Moreover, in the recent study conducted by Madhukumar and Ramesh (2012), it implies that the awareness of medical practitioners such as doctors and nurses regarding the medical wastes should be better and thus, they should be the key promoter of proper handling of as such. In addition, nurses and laboratory staff have found to have better ways of segregating and disposing off of medical wastes of the hospital in Bangalore. Lastly, the research have pointed out the massive need for training, as the study have found out that the lack of knowledge in terms of medical waste is highly observable for hospitals.
Also, the focus on health care should not as well be neglected as which in connection to the study being presented by Barach, et. al. (2015) that accreditation of a certain hospital still relies on the safety measures and procurement of those practitioners who establish safety and reliability in a management of medical wastes. Moreover, the adoption of such a certain guidelines helps increase the way in which medical staff can evaluate accreditation of certain hospitals. In addition, accreditation of as certain hospital is still implemented for medical practitioners and sanitation workers still do their job of maintaining the cleanliness and sanitation of hospitals.
Lastly, attitude as well can add up to the measures being determined. In a study being researched in Iran, it shows that the attitude of the personnel working can be associated with the way they work. Moreover, a dire need of education and increased awareness is suggested for it can still address and solve the issue of proper handling of services being rendered in a particular field like for example in is hospitals (Aminbaig, et. al., 2015).

Properly disposing medical wastes is important when it comes to sanitation procedures. If these wastes are not managed, it may cause various diseases to the living organisms. Many sanitation procedures have been implemented in different hospitals but their healthcare workers are not trained well. As a result, according to National Academy of Sciences (1989), before they hire healthcare workers, they make sure that they have the knowledge and they know the correct way on what are the sustainable ways on how those medical wastes can be managed. Disposing of medical waste materials especially the solid wastes should be put in sanitary landfills to secure the safety of people and the environment in terms of healthcare facilities. Another way of properly disposing medical waste is by means of incineration to lessen the amount of medical wastes of hospitals to prevent infections and contamination because many wastes especially those wastes coming from hospitals contains pathogens that can harm any people. Constructing ventilation exhausts is an effective way on how to protect microbiology laboratories from contracting with other bacteria. Contaminated wastes should be separated from non-contaminated one. Different working areas like rooms, laboratories and refrigerators should only be managed by the workers who have the knowledge on how these areas and equipment should be cleaned.
According to Obid (2006), disposing medical wastes is still a major problem in most 0f the countries. Even though there are technologies used for disposing wastes, facilities should first have the knowledge on how to manipulate those kinds of technologies and machines. The sources of medical wastes include hospitals, healthcare centers, laboratories and clinics. The reasons why many of the healthcare facilities are not managing their medical wastes is because of the lack of sufficient funding. One of the ways on how should medical wastes can be managed is creating a specified landfill cell for the hazardous wastes. In some countries like Europe and United States of America, they constructed their own incinerators for preventing and to lessen the amount of wastes, but there is also a side effect to its people because of the gas emissions coming from the syringes, thermometers and amalgam that are rejected as medical wastes. There are also mercury and dioxin emissions. These treatments can be a solution in disposing hazardous medical wastes properly. To sum up, the different treatments on how wastes are being managed are by means of incineration, thermal treatment and disinfection, disinfecting materials through the use of microwaves and more.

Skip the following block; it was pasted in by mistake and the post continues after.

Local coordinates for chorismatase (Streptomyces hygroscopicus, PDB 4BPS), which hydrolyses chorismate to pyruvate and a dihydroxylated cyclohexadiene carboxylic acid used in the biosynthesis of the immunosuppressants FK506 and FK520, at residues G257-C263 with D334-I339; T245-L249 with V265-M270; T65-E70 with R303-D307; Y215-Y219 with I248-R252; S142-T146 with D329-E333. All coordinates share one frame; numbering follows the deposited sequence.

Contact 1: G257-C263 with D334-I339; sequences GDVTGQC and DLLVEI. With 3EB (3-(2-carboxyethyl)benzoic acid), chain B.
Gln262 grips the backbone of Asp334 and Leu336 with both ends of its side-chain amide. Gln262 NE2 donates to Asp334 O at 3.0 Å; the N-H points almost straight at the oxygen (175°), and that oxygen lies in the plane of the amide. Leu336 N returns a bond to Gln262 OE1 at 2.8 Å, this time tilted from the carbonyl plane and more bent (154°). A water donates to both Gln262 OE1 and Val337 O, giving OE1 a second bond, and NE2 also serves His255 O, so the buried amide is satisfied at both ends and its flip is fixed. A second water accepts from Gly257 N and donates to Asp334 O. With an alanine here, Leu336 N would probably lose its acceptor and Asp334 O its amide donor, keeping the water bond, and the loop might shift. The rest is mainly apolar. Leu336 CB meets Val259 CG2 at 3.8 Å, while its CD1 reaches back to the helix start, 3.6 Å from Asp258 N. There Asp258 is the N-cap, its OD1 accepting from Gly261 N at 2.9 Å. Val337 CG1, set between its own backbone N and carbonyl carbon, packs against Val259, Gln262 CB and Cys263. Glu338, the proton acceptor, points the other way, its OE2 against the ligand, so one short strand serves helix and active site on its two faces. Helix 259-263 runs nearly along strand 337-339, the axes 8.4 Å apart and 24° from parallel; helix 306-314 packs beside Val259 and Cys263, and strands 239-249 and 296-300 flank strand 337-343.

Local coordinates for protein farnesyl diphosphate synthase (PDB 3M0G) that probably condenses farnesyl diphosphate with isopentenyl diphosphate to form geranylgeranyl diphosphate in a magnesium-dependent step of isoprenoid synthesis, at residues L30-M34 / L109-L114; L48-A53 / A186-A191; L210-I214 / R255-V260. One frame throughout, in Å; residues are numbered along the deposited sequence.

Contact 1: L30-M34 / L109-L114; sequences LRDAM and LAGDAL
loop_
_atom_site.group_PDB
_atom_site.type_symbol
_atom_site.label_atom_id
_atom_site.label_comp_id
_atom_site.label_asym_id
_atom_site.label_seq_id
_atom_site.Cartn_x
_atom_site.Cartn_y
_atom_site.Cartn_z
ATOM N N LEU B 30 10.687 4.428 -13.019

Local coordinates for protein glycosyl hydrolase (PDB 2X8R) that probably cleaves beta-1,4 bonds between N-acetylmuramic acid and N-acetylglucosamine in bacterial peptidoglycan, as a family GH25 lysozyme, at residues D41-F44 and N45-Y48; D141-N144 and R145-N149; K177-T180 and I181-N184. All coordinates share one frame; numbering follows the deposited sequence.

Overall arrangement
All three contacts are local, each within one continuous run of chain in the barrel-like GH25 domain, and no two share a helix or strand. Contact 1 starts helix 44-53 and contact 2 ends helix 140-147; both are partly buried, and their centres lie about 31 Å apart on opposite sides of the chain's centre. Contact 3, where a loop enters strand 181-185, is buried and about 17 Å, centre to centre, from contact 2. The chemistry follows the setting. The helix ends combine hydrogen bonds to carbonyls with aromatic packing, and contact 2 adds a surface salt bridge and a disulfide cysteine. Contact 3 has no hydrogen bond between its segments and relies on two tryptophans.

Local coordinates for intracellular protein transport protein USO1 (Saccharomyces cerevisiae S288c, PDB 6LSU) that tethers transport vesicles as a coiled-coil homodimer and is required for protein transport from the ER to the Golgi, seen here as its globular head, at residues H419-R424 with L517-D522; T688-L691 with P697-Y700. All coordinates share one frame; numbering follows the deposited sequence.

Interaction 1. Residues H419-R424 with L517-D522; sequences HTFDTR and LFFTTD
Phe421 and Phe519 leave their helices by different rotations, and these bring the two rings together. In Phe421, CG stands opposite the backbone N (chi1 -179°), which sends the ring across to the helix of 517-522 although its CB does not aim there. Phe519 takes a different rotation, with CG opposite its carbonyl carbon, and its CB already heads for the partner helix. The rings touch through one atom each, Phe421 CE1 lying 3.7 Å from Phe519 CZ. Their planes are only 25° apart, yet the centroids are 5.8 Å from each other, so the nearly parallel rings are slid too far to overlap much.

According to Mina (2012) in his book entitled, “Case Studies on Health Care Waste Management Practices of Selected Public and Private Hospitals in Metro Manila,” in order to minimize risks, hospital workers should segregate their wastes according to their types. Black container should only contain the non- infectious dry wastes, green is for non- infectious wets wastes, yellow is for the infectious and pathological wastes, yellow with black band is for the chemical wastes including the heavy metals, orange container is for the radioactive wastes and red container is for the sharp and pressurized containers. The way of disposing medical wastes are varied based from their types. For example, cytotoxic wastes must be collected in a leak- proof container, chemical wastes should be put in chemical- resistant containers and delivered to treatment facilities. Sharp equipment and wastes must be compiled together and the container must be puncture- proof and it is covered. Wastes that have heavy metals like mercury must be separated from other medical wastes. The aerosol containers should be collected together and should not be burnt or put into incinerators. Gases can be disposed through the use of vacuum lines direct outside the hospital. According to Revised Health Care Waste Management Manual in the year of 2005, storage areas should not be situated from food stores to prevent infections and the spreading of diseases. There should be water supply and drainage for wastes to prevent disinfection. Moreover, storage facilities should be restricted and has locks to prevent access by unauthorized people. If these things are being implemented in the hospitals, we can lessen the uncertainties that we might inherit.